Birds evolved not only wings, but many other adaptations that make it possible to fly. Feathers provide insulation, waterproofing, and a lightweight means to become airborne. Birds have honeycombed or hollow bones, reducing body weight. And instead of weighty jawbones and teeth, birds evolved a light and serviceable beak made of keratin. Most birds consume energy-packed foods rich in calories – like seeds, fruits, and meat, which add as little as possible to a bird’s payload. And what they eat is processed rapidly, so they aren’t weighed down by waste.
It Takes More Than Wings: Adaptations for Flight
Written by Bob Sundstrom
This is BirdNote.
[Song of the Tree Swallow http://macaulaylibrary.org/audio/40786]
When a bird takes wing, it leaves most of us other creatures earthbound. Birds have evolved not only wings, but many other adaptations that make it possible to fly.
[Band-tailed Pigeon http://macaulaylibrary.org/audio/107629]
First of all, feathers. Feathers provide insulation, waterproofing, and a means to fly — and they’re extraordinarily lightweight.
Other features also help minimize the pull of gravity, mostly by reducing body weight.
[Mourning Dove in flight http://macaulaylibrary.org/audio/210590]
Birds have very light, honeycombed or hollow bones. And instead of a weighty mouthful of jawbones and teeth —birds have evolved a supremely light and serviceable beak.
[Woodpecker drumming again http://macaulaylibrary.org/audio/63085 at 1:30 or similar]
What birds eat also helps them stay light for flight. Most consume energy-packed foods rich in calories – like seeds, fruits, and meat. These are foods that add as little as possible to a bird’s payload and deliver a lot of bang for the buck. And what birds eat is processed rapidly, so they aren’t weighed down by waste.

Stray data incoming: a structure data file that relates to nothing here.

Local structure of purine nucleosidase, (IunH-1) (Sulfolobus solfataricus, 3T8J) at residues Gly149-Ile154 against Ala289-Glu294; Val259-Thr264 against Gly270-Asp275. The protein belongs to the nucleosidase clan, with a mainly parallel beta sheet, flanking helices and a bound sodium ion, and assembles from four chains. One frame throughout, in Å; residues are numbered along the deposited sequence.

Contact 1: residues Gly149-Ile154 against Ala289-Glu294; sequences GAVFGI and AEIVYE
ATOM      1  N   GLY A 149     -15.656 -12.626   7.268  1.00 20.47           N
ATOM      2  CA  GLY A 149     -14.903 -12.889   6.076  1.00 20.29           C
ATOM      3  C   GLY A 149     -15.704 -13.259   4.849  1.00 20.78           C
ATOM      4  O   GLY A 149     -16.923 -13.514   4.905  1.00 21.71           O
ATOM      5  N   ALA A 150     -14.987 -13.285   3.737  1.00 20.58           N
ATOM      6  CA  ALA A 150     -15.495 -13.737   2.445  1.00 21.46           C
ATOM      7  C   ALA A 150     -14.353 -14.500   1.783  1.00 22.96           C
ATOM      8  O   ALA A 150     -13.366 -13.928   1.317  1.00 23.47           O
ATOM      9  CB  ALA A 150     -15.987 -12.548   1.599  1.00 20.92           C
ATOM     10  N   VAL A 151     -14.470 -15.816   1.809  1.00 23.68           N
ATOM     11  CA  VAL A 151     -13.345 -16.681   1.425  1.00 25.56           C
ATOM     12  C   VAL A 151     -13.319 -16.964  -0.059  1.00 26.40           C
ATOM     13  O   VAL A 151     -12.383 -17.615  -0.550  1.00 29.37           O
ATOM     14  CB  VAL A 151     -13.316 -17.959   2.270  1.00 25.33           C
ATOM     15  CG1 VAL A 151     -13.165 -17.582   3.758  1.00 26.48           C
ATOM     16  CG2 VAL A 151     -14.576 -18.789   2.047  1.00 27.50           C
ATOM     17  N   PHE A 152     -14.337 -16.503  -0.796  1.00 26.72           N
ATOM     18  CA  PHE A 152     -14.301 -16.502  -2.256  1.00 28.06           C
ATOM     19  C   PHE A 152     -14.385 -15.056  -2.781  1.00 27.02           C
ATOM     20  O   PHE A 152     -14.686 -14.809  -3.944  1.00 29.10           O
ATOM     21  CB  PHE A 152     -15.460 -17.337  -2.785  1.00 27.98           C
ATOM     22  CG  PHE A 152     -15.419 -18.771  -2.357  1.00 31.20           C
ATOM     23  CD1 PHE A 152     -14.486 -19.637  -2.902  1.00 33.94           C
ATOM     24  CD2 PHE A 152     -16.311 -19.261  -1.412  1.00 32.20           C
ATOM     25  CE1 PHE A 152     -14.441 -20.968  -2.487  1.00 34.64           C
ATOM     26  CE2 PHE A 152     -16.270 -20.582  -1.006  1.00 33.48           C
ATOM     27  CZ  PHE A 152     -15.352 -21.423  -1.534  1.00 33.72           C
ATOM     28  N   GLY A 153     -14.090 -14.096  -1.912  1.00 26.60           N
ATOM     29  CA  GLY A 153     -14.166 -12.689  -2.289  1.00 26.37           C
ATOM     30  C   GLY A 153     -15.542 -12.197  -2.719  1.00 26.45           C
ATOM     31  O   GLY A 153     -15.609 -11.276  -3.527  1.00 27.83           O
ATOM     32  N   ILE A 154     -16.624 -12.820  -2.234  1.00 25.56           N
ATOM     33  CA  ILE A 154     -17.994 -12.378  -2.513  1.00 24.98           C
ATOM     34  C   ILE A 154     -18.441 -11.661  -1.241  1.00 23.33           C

[Mourning Dove in flight http://macaulaylibrary.org/audio/210590 ]
All of these adaptations for flight — and a pair of wings, too.
[Whoosh-whoosh of a Trumpeter Swan https://macaulaylibrary.org/audio/3754]
For BirdNote, I’m Michael Stein.
Bird sounds provided by The Macaulay Library of Natural Sounds at the Cornell Lab of Ornithology, Ithaca, New York. 40786 recorded by G.F. Budney, 107629 recorded by Todd A. Sanders, 63085 recorded by David S. Herr, 21090 recorded by Bruce Rideout, 3754 recorded by Arthur A. Allen and David G. Allen.
BirdNote’s theme music was composed and played by Nancy Rumbel and John Kessler.
Producer: John Kessler
Managing Producer: Jason Saul
Associate Producer: Ellen Blackstone
© 2017 Tune In to Nature.org July/August 2017/2019 Narrator: Michael Stein
ID# flight-12-2017-07-05 flight-12